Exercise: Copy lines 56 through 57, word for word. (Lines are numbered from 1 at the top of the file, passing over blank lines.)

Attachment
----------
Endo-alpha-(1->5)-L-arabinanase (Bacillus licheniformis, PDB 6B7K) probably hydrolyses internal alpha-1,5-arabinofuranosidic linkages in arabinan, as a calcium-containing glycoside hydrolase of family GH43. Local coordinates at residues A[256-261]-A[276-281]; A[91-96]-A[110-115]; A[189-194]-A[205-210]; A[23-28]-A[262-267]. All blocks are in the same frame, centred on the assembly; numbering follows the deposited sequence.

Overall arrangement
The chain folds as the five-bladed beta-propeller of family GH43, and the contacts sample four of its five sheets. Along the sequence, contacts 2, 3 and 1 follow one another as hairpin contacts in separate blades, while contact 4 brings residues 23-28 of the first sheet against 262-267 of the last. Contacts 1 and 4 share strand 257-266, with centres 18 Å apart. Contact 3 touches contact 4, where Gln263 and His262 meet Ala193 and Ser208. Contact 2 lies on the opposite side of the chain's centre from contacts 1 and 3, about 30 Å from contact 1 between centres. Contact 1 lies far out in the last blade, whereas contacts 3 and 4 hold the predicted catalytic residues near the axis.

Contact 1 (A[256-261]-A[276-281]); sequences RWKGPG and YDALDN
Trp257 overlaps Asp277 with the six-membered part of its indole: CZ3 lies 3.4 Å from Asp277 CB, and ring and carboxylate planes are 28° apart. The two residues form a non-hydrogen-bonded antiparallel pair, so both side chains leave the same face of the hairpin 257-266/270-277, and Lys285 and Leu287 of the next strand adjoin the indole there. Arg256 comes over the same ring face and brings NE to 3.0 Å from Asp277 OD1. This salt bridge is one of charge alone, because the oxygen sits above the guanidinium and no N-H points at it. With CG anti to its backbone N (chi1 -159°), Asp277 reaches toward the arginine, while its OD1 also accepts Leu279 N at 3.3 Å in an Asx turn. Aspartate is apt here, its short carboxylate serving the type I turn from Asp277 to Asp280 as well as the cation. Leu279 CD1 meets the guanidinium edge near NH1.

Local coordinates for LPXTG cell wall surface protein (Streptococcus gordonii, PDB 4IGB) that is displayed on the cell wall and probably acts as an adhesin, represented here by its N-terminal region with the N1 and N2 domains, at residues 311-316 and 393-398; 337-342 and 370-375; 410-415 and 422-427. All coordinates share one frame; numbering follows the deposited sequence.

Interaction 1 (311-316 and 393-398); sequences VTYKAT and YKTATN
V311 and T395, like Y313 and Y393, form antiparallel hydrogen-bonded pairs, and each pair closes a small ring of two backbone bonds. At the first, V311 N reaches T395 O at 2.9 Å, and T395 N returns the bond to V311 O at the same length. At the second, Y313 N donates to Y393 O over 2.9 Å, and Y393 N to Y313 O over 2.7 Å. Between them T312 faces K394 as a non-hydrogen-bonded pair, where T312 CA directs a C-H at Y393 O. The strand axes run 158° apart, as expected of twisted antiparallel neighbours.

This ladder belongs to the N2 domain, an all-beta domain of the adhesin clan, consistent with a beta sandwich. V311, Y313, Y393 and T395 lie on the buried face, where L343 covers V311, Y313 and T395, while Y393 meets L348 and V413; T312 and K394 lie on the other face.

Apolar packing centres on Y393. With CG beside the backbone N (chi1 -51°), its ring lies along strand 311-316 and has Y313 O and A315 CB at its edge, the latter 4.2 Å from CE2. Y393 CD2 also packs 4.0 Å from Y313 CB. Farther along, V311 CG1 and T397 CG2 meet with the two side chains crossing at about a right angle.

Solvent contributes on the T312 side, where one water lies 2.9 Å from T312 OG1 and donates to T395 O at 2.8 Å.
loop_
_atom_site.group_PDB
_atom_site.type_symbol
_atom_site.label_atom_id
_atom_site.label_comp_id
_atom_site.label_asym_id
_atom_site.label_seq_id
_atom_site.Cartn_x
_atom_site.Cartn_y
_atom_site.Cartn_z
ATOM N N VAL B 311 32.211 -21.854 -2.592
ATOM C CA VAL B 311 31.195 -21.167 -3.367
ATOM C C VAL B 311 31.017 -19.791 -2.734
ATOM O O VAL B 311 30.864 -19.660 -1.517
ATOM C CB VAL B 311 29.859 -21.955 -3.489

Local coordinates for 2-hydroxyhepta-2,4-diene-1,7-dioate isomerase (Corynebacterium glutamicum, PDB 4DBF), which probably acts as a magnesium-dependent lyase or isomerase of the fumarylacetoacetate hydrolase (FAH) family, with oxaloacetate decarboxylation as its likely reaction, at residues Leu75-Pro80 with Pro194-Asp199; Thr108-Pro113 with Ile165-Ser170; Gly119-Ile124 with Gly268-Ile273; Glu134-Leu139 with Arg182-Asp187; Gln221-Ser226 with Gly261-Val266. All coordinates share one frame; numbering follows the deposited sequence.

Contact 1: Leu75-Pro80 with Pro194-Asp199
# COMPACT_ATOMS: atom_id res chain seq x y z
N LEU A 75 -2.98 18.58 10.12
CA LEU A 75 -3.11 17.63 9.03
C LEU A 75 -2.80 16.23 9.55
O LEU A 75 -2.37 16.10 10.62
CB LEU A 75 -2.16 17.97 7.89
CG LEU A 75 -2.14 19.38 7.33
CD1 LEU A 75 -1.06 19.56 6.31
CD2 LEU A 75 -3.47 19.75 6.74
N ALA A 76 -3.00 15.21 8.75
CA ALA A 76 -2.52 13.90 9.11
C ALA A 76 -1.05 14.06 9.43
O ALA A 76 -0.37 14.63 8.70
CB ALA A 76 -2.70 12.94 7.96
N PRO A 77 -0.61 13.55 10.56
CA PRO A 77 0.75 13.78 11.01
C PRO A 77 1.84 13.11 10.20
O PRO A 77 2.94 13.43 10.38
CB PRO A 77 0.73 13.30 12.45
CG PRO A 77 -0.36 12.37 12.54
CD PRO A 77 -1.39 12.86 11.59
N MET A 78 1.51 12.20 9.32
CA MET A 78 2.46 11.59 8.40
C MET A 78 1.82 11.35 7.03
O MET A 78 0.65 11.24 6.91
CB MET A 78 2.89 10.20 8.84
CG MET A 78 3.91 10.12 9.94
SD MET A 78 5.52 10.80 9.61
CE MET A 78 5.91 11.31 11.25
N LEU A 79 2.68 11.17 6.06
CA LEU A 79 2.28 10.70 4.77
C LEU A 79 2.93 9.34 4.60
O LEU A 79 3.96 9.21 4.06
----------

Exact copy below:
SD MET A 78 5.52 10.80 9.61
CE MET A 78 5.91 11.31 11.25